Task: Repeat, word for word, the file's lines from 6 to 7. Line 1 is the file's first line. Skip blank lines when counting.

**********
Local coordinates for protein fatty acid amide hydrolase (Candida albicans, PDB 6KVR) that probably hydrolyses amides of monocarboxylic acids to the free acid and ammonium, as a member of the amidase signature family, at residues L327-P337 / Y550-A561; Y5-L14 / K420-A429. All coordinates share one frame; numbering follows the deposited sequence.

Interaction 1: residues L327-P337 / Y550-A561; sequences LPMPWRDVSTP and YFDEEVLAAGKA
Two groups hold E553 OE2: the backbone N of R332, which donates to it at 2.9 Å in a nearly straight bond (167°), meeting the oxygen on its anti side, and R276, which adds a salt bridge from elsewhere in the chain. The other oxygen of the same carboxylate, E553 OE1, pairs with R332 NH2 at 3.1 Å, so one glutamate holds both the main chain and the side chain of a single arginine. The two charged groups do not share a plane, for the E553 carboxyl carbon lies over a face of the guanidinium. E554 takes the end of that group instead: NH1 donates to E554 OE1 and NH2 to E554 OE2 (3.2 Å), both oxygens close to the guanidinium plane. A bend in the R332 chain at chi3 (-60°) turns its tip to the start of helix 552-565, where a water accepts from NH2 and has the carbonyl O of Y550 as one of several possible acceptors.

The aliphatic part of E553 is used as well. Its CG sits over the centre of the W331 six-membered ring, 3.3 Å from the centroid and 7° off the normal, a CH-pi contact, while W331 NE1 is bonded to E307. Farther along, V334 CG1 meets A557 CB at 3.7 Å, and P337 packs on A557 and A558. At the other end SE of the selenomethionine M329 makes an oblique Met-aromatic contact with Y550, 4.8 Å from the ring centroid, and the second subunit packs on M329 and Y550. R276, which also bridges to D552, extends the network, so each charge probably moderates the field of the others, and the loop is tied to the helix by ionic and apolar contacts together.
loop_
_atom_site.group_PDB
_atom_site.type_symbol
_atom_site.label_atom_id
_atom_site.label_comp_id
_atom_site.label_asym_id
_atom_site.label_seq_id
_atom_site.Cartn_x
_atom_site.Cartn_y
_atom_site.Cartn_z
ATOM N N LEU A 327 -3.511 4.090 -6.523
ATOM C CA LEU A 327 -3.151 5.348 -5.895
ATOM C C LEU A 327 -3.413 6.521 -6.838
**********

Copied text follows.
_atom_site.group_PDB
_atom_site.type_symbol